So I approached the Labour councillors in Liverpool and asked for their support to launch a grassroots Labour campaign to fight it. A campaign that would not just run in Liverpool - because no Liberal Democrat or Tory MP would care a fig about the people of our city, they have proved that time and again, but a campaign that would run in every town and city in the country. A campaign that would run in their own back yards with their own constituents telling their dreadful stories and bringing the message.

My Labour colleagues have been generous with their time and even more importantly with their money, and last week we launched Labour Against the Bedroom Tax. It is a simple campaign, to collect and tell people's stories and to provide petitions and posters to help local Labour members across the country go out and campaign in their own areas. We have a Facebook page and a Twitter account @LabourNoBedTax where we can share news of events and updates on the latest situation, any legal challenges and so on. 

I have been delighted with the response, Labour Party members everywhere are as angry as I am. We already have hundreds of followers and members and have sent out campaign packs all over the country, to Glasgow, Edinburgh, Luton, Manchester, Halifax, Hull, Eccles, Monmouth, Leeds, Reading, Cambridge, Dundee, Ashford, Corby, Chester, Cardiff, St Austell and Newquay, Stockton on Tees and many more. 

We have also been  handling dozens of cases where people are in desperate straits and need assistance with knowing what to do. I have been able to recruit volunteers who are mucking in, taking on cases, helping with the Twitter account and managing the Facebook page. We have a tremendous team of mainstream Labour Party members in Britain who are giving up hours of their time to get the campaign running strongly.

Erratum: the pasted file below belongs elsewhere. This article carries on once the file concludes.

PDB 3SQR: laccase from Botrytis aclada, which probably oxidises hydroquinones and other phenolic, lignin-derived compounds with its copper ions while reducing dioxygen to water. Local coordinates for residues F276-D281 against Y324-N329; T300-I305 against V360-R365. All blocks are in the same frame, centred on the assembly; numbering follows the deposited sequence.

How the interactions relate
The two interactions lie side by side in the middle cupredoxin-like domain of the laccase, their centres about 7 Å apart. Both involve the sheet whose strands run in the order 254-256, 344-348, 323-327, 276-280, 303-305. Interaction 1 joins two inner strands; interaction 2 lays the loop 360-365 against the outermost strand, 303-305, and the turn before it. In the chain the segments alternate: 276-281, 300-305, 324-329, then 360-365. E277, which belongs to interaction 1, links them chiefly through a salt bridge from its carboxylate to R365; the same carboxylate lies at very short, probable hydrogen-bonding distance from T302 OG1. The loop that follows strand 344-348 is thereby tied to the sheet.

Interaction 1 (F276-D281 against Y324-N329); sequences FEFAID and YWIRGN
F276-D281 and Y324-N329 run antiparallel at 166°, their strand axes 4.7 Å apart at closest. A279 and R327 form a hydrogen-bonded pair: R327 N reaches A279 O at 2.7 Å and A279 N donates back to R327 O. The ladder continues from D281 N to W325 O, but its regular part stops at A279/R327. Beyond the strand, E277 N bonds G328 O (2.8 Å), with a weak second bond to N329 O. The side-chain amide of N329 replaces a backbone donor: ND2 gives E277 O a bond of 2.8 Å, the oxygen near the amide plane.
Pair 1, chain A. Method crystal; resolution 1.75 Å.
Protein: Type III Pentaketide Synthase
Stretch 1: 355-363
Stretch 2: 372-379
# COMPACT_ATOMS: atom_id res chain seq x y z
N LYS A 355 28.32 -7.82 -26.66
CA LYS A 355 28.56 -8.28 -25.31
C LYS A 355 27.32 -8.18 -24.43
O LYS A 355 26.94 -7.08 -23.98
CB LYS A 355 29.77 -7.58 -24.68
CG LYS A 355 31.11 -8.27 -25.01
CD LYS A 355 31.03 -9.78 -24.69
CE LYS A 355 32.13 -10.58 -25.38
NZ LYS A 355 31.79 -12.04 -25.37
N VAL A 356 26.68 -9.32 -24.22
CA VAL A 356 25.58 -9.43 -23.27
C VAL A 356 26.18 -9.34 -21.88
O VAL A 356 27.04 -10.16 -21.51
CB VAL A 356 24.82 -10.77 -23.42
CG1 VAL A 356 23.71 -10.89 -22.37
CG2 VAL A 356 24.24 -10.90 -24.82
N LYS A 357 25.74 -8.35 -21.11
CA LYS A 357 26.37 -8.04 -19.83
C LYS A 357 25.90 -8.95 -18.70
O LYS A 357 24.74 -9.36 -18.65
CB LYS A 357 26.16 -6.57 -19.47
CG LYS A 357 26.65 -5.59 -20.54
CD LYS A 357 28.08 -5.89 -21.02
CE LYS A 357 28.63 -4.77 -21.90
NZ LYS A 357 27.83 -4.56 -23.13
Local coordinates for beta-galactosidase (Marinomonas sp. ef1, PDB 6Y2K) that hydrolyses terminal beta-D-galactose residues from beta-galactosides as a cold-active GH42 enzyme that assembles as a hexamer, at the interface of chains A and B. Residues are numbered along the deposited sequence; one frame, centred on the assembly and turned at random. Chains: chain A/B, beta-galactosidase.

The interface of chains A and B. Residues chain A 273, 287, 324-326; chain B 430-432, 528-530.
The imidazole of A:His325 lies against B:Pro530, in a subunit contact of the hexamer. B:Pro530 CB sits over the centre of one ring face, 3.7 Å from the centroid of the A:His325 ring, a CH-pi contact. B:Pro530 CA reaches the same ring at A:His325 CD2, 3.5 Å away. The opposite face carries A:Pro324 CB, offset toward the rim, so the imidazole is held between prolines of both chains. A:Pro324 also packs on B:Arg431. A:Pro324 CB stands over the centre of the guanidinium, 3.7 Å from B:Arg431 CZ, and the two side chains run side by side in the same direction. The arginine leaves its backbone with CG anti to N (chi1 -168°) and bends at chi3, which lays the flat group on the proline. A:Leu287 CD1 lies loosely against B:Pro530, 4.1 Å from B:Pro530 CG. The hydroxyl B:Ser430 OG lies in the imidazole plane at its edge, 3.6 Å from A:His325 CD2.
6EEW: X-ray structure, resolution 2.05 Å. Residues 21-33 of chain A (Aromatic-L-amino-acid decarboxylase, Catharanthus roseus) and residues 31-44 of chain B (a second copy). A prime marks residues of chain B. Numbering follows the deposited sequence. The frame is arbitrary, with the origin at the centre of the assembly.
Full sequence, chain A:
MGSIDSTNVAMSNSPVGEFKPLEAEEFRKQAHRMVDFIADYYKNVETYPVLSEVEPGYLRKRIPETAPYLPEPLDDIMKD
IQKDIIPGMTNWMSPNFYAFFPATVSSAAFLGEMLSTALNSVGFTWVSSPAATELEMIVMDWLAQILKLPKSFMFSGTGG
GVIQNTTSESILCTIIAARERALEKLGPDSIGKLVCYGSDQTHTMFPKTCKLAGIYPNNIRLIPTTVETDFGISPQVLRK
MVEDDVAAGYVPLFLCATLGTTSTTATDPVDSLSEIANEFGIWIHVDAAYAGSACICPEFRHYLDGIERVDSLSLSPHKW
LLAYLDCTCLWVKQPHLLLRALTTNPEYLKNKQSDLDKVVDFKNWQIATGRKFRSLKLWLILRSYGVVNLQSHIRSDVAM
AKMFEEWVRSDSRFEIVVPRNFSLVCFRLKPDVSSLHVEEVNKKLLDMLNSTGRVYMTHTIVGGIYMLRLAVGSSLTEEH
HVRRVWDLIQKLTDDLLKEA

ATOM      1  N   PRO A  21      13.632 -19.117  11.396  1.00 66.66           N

We are all absolutely clear that the Bedroom Tax is pernicious and must be scrapped. I am heartened by Liam Byrne's announcement of a national Labour Party campaign yesterday (who says members have no power or influence? We had only been running for a week when they started to listen!).

He said 

David Cameron’s Bedroom Tax tells you all you need to know about him and his government.

He’s hitting families of soldiers serving our country who will have to find extra money for their son or daughter’s bedroom, and foster families helping children in need of a home.

He is making disabled people in council and housing association homes pay more when they need more space due to their disability.

Divorced parents whose kids come to stay are being affected. Grandparents will pay more.

And at exactly the same time as the bedroom tax comes into effect he is giving thousands of millionaires a tax cut of £100,000 a year.
This isn’t about tough choices, it’s about the wrong choices.

It is not everything we want but it is a great start.

If you want to join our campaign, please follow the links.